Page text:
Longest Autumn

29 03 2006


It had been the longest autumn he had lived through. He sat on an old lawn chair, writing out flowery poems. It was as if there was nothing more to life. A plane was landing in the distance at a nearby airport. Twelve seconds later he saw the plane engulfed in flames. Less than a second after that, he heard a glorious explosion. The poet remained seated; the vision of the disintegration of the plane suddenly became connected with the violent noise. He stopped writing his poem, he stopped imagining about tomorrow, he stopped altogether. A voice behind him cried out,

“Jesus, Amadeus, did you hear that? Do you think? Oh, God.”

Amadeus did not move. His shoulders did not tremble, his face did not shatter, only a small hint of melancholy emanated as a tear from his left eye. Never before had his oldest son, Nick, called him by his first name; he thought about that. Had they suddenly become equal? It would have to be a question he would ignore until later; his eyes were transfixed on the slowly burning plane in the horizon. He knew his future hung in the balance and yet it was completely impossible for him to do anything but watch, simply futile. The smell of burning jet fuel eventually made its way up to camp, the children surrounding Amadeus. When, at last, the sun had set, Amadeus rose from the lawn chair and went inside to turn off the television set which reported on several stations the landing gear failure on flight 223. He went inside and locked himself in her room. The children huddled together asking him to come out. No response.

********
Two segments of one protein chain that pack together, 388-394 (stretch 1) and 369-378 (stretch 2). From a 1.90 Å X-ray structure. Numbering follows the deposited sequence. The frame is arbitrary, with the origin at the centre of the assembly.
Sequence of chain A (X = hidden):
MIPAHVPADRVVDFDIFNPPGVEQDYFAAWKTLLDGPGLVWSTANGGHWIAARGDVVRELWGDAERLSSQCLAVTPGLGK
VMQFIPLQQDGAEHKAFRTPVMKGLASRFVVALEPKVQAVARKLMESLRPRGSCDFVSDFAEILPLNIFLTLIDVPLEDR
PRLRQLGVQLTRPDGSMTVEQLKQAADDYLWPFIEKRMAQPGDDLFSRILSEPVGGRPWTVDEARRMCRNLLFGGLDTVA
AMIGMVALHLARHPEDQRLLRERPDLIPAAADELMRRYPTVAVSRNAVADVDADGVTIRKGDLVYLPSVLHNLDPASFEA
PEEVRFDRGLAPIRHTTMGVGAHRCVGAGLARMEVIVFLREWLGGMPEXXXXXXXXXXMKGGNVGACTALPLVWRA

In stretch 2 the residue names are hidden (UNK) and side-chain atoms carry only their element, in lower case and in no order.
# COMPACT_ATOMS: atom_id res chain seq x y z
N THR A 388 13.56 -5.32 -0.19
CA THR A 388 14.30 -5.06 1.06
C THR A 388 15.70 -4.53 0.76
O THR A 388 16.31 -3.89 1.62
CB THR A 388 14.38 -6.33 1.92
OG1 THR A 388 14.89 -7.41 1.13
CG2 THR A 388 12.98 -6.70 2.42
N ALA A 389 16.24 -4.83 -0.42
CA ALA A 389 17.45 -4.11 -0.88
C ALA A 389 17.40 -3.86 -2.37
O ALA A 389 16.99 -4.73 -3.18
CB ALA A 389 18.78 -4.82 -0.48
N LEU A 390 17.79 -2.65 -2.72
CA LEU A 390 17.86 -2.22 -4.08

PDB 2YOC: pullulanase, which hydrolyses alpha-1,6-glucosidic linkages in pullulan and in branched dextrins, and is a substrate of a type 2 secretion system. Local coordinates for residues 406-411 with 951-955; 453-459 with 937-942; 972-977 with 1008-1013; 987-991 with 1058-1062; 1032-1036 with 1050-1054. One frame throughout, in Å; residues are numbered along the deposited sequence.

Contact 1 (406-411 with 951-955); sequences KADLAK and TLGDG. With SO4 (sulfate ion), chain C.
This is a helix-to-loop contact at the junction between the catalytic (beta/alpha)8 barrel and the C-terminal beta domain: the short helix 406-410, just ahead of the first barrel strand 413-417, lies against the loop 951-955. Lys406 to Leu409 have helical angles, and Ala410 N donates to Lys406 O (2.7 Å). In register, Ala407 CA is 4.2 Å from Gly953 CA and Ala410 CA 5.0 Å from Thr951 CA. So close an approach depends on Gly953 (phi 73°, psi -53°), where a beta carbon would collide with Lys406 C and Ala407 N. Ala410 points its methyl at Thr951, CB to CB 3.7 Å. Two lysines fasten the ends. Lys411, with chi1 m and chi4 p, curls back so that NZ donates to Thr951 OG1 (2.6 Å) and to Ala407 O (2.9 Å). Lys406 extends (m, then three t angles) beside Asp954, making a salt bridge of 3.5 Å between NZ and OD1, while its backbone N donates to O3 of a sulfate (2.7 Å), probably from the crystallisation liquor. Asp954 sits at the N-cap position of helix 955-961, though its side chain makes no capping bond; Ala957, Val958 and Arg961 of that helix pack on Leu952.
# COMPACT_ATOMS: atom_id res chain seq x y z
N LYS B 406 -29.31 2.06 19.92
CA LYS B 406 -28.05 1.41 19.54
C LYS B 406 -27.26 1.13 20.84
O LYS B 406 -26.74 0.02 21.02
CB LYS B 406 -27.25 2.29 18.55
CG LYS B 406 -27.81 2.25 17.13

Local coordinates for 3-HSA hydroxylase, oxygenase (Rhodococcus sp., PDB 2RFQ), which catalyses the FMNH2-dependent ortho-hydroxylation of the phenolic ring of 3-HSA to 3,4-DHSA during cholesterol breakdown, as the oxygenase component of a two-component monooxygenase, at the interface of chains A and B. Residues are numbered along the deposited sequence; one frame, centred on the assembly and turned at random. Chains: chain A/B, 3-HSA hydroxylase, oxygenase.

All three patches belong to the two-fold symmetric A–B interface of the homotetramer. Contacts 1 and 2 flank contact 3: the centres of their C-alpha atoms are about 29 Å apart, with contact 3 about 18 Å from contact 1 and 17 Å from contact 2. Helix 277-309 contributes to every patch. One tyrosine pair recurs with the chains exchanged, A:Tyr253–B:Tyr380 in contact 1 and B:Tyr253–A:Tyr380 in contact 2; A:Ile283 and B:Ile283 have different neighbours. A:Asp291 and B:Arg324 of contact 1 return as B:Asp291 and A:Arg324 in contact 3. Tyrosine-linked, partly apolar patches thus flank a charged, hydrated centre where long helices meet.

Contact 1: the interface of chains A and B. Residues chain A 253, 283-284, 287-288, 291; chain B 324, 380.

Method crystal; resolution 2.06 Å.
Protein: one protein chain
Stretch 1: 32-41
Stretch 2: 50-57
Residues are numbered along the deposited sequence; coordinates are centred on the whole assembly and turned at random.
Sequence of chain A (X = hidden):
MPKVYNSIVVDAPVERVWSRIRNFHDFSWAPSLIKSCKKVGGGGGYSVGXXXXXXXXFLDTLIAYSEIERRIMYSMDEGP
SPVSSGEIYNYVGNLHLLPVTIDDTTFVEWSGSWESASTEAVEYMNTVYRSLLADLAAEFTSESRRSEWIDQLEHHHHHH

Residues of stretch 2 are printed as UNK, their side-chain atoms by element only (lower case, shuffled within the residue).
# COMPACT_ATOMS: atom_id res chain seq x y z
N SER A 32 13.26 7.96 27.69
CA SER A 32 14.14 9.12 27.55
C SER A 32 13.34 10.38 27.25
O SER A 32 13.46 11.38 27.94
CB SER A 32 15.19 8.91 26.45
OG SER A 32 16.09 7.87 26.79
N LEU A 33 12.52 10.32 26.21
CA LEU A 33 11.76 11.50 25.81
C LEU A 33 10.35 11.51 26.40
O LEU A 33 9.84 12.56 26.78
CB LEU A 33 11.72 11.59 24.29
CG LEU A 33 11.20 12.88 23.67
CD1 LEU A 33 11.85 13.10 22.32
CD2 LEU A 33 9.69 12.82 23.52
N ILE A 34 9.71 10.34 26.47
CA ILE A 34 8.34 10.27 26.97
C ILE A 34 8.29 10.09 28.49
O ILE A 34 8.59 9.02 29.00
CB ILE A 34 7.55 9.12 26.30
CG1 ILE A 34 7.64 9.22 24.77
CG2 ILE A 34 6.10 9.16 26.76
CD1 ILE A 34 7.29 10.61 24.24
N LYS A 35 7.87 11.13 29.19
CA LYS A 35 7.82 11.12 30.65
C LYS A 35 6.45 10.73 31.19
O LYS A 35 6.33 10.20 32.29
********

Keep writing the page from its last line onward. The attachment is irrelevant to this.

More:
The following morning, the children acted like angels. No one turned on the television, they served him breakfast. It was not burnt toast and uncooked eggs like it was on his last birthday. Everything was clean, everything was as it should be. At precisely eight in the morning, he opened his door, each footstep correlating to a chime of the clock. No one said a word. In truth, nothing needed to be said. He sat down, his face about to crumple in, tears streaming, turning his face down towards the table. Before the huddle of children came, however, he said one thing, “she’s gone.” At this, everyone took on a stance of more intent, focused quiet as if their silence would console him. He suddenly lifted his head, ate his food, and smiled. He genuinely smiled, reminded that he still had joy in his life. Some would call the children obligations, ties. To him, they were everything – hopes, fears, dreams, all potentials. Children are potential incarnate. One cannot imagine anything but a happy life for this man, even amidst the deepest sorrows.



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